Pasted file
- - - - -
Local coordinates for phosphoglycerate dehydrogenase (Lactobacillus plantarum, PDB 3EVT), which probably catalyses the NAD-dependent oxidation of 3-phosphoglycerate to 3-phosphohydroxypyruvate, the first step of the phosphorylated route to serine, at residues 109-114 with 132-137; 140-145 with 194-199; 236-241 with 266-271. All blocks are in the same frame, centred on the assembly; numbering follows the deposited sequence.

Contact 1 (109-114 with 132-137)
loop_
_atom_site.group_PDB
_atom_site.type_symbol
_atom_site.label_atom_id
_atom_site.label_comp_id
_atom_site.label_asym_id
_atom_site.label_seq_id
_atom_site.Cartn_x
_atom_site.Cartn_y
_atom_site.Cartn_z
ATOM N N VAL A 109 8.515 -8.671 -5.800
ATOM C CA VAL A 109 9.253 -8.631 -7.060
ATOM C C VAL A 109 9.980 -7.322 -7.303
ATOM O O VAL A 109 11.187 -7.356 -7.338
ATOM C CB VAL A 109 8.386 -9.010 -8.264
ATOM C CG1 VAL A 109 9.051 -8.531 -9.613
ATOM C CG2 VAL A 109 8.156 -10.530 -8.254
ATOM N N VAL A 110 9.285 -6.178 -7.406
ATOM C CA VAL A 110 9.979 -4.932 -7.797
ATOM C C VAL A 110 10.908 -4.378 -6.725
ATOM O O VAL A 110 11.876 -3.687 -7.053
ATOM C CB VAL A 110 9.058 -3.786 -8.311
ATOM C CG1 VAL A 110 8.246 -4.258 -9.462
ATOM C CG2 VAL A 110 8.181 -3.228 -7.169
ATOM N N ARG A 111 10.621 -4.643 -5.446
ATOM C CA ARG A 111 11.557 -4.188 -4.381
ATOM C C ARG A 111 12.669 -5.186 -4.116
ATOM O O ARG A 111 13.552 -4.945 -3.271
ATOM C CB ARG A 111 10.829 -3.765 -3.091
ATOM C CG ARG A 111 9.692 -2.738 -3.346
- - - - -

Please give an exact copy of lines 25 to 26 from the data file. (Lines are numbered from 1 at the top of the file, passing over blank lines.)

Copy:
ATOM C CG1 VAL A 110 8.246 -4.258 -9.462
ATOM C CG2 VAL A 110 8.181 -3.228 -7.169